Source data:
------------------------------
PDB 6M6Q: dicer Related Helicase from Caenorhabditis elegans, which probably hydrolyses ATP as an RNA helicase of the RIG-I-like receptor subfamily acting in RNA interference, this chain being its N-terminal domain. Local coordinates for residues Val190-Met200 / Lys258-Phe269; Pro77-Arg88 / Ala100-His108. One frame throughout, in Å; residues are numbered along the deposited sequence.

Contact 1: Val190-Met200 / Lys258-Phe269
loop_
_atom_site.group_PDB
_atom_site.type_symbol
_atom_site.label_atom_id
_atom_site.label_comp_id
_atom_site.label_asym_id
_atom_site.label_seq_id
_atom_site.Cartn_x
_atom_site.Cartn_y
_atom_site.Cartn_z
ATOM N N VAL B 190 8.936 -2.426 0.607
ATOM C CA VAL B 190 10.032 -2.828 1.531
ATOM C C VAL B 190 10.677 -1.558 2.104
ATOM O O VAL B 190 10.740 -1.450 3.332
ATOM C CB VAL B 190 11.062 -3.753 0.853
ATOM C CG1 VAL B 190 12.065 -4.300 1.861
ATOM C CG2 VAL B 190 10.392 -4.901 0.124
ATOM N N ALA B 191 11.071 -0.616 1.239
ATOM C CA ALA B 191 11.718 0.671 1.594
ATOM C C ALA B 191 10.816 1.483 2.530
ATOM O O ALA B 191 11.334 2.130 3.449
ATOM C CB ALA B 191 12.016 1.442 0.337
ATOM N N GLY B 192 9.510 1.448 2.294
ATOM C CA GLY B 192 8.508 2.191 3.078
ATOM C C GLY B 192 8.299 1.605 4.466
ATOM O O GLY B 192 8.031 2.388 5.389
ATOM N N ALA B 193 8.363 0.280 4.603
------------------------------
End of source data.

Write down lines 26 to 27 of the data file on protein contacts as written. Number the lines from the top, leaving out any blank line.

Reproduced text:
ATOM C CA GLY B 192 8.508 2.191 3.078
ATOM C C GLY B 192 8.299 1.605 4.466